Newsjacking

September 8, 2014Uncategorized

The art of newsjacking is not new. For better or worse, rightly or wrongly, everyone from marketers (guilty!) to politicians and comedians is frequently making use of the piggybacking-on-a-trending-news-item-to-promote-your-own-message practice.

But now, newsjacking has become an essential daily instrument in the content marketer’s toolkit. So much so that if you’re not trawling your social media channels, newsfeeds and other websites for breaking news and current events on the hour, every hour, every day, you could be missing out on some golden opportunities for a little timely self-promotion.

What is it?

Just as a refresher, David Meerman Scott, who coined the phrase, defines newsjacking as injecting your ideas into breaking news stories to draw attention to your own content. You may have also heard it referred to as real-time marketing.Whatever you call it, here are some of his suggestions for doing it successfully:

 

  • Blog your take on the news.
  • Tweet it using an established hashtag.
  • Send a real-time media alert.
  • Hold a live or virtual news conference.
  • Directly contact a journalist who may be interested.

Add to that: using other social media channels, such Facebook and LinkedIn, and videos or vines.

Indeed, content marketers would do well to take a page from the late-night comedians’ playbook of the likes of Jonathan Ross, Russell Howard or Graham Norton when newsjacking. Constantly taking advantage of the day’s headlines in their opening monologues, both to get a laugh and increase exposure and ratings, it’s not unusual for their antics to go viral – and, if controversial enough, become news themselves.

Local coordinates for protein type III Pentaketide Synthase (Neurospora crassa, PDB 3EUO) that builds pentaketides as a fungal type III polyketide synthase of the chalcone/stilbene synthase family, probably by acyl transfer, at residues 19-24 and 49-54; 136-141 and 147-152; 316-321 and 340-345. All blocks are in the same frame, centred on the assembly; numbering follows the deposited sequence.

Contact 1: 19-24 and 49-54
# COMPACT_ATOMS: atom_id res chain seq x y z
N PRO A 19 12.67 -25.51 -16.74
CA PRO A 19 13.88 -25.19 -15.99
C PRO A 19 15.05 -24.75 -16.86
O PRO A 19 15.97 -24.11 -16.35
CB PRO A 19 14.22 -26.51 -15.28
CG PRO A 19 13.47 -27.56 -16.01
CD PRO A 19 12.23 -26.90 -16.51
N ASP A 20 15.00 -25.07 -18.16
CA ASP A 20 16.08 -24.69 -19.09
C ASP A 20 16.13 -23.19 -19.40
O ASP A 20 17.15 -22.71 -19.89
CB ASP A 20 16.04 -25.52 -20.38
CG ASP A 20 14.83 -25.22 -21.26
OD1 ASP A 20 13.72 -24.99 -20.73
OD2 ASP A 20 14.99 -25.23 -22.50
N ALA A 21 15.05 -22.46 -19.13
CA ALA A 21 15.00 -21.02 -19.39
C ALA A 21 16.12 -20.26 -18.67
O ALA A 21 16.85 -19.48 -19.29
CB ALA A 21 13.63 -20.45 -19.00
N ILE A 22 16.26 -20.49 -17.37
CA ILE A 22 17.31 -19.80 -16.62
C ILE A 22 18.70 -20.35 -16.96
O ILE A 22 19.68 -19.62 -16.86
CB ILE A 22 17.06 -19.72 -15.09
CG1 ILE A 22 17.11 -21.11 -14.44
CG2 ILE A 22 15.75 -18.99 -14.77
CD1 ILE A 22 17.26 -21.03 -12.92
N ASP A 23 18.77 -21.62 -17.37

A nation of newsjackers

We’ve started to see newsjacking occur more and more in the UK, from Nokia’s takeover of Apple’s iPhone announcement to Specsavers attaching their “should’ve gone to Specsavers” tagline to several well-publicised international blunders.

Recently, one of the biggest instances involved the leveraging of the hashtag #tubestrike by several local charities during the tube strike earlier this year, which saw commuters facing a 48-hour strike as members of the RMT union protested plans to close ticket offices – a move that would’ve seen almost 1000 jobs lost. As the hashtag began trending on social media, Save the Children, Macmillan Cancer Support and Leonard Cheshire Disability all quickly jumped on the bandwagon, attaching the hashtag to posts that pushed their own agendas.

Leonard Cheshire Disability tweeted an infographic proclaiming that, for disabled commuters, “every day is like a #tubestrike” as they face delays every day as a result of non-wheelchair-accessible platforms. The tweet received more than 750 retweets and over 140 favourites as well as plenty of shares and comments on Facebook.

However it, and similar posts by Save the Children and Macmillan Cancer Support, were met with criticism by some who believed it was disrespectful and insensitive to the strikers’ situation. Right or wrong, the newsjacking hit headlines, making their (intentional or not) goal of creating publicity for themselves a success. After all, any publicity is good publicity, right?

If you’re not newsjacking, get started

If you’ve not yet been tempted to play, as The Independent puts it, “the advertising equivalent of Russian roulette”, there’s no better time than now. And it’s relatively easy to start.

Maintain and regularly update a calendar of events – both national and international – that you can use to anticipate the types of news stories most likely to occur on those days. Figure out how you can capitalise on them to boost your brand or a particular product or service of yours while still providing relevant information to your audience.

But remember to avoid making your posts look like orchestrated PR campaigns. Always ensure your newsjacking has some sort of substance and actual relevance. Because, as redspire.co.uk advises, “To keep visitors coming back, you need to give them something with lasting value.”

From there, it’s a good idea to have someone in your company act as a real-time newsroom. In other words, have this person constantly aware of what’s happening in your industry today, so you can act on it today. Because, who knows, you just might be viral tomorrow.